Munich’s another of my regular stomping grounds. I know it well so any trip here gives me a welcome opportunity to check out some of my favourite haunts and see what has changed since my last visit in December 2017. I was particularly keen to see the area behind Marienplatz which has been under reconstruction for some time and would surely be finished by now.
When you say “Munich” most people think of the Oktoberfest (Beer Festival) or the Marienplatz, home to its Christmas market, a large open square named after the Mariensäule, the column in its centre, flanked by the Old and New Town Halls. One of the most famous features of the latter is its elaborate Glockenspiel cuckoo clock where a carousel of figures dance at 11:00am, midday and 05:00pm.
Torrential rain meant my trip to Munich took an unexpected turn. My beloved had dropped me off at the Bayerische Hotel (header photo) where, after using their facilities, I walked out with one of its loan brollies. However, not even this, combined with my raincoat, was sufficient to keep the pouring rain at bay.
Fortunately, many of Munich’s shops are in small undercover galleries and arcades but once those were exhausted I decided to pop into one of Munich’s many art museums to shelter from the rain and see an exhibition of Japanese armour. The gallery was largely empty – just the way I like it – and the exhibition was absolutely fascinating!
The collection was started by Gabriel Barbier-Mueller, a Swiss property developer, now based in Dallas who, with his wife, has carefully amassed the collection over the past 25 years. Art collecting is a family tradition, with four generations of avid art collectors who’ve previously established museums in Europe and South Africa, prior to the one in Dallas, which focus on ancient and non-western art and African gold.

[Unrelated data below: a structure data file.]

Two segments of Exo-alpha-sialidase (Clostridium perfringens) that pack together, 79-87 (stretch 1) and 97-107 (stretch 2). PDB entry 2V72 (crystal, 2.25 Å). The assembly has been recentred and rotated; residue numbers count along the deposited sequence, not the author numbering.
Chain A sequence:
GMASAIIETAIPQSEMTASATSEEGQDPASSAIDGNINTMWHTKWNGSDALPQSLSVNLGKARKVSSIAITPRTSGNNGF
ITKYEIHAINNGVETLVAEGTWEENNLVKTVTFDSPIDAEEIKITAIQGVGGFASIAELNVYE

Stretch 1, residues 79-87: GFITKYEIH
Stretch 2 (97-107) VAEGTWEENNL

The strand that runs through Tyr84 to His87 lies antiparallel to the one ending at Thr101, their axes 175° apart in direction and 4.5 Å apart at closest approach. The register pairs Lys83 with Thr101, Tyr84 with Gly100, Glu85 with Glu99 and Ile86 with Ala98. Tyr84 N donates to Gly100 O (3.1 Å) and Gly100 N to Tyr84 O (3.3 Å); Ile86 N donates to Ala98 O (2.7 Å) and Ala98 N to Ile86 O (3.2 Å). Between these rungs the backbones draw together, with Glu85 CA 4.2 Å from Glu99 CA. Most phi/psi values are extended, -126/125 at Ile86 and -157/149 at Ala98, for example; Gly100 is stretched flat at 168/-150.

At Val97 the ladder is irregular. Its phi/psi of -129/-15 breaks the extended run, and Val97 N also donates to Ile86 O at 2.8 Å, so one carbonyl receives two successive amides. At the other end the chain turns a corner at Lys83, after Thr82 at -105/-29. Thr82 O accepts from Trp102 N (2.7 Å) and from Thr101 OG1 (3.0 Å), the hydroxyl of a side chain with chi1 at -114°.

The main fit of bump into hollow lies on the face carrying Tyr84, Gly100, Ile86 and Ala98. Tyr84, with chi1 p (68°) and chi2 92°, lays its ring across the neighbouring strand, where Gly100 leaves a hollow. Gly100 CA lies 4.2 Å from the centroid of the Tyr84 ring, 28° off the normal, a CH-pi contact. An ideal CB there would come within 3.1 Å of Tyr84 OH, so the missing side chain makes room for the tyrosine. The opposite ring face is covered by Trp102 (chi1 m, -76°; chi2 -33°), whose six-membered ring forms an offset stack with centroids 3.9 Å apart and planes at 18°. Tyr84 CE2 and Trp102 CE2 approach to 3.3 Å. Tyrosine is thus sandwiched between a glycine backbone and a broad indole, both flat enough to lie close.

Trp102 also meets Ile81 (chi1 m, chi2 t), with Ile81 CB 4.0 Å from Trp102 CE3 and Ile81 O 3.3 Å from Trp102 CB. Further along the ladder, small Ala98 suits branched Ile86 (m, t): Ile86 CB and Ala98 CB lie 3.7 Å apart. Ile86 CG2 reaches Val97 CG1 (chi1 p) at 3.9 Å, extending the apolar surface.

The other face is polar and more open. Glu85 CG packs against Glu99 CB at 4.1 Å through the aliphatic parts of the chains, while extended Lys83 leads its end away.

I often wonder what it would be like to amass my own private art collection and donate it to a museum for others to enjoy in perpetuity? Sadly, I will need much deeper pockets than I possess to achieve this.
After I’d whiled away a few hours at the exhibition, the rain had abated sufficiently for me to investigate progress on the works for another underground line opposite Dallmayr and behind the Town Hall. I’ll be honest, it looked pretty much as it did two years ago. I can only assume that they’ve uncovered some important archeological remains which have slowed progress on the project to a snail’s pace. Either that or they’re using the same contractors who are undertaking Crossrail in London!
Now, the thorny question of where to have lunch. It’s Spargelzeit (asparagus time) in Germany but they (sadly) are most often anointed in melted butter or hollandaise sauce (eggs and butter) so I settled for a selection of salmon and salad at Dallmayr with a glass of Prosecco.
While I’d been enjoying lunch, the heavens had once more opened so I legged it back to the hotel to return their umbrella where I lingered over a pot of coffee in the lounge until my beloved picked me up. Not quite what I’d expected but a delightful day nonetheless.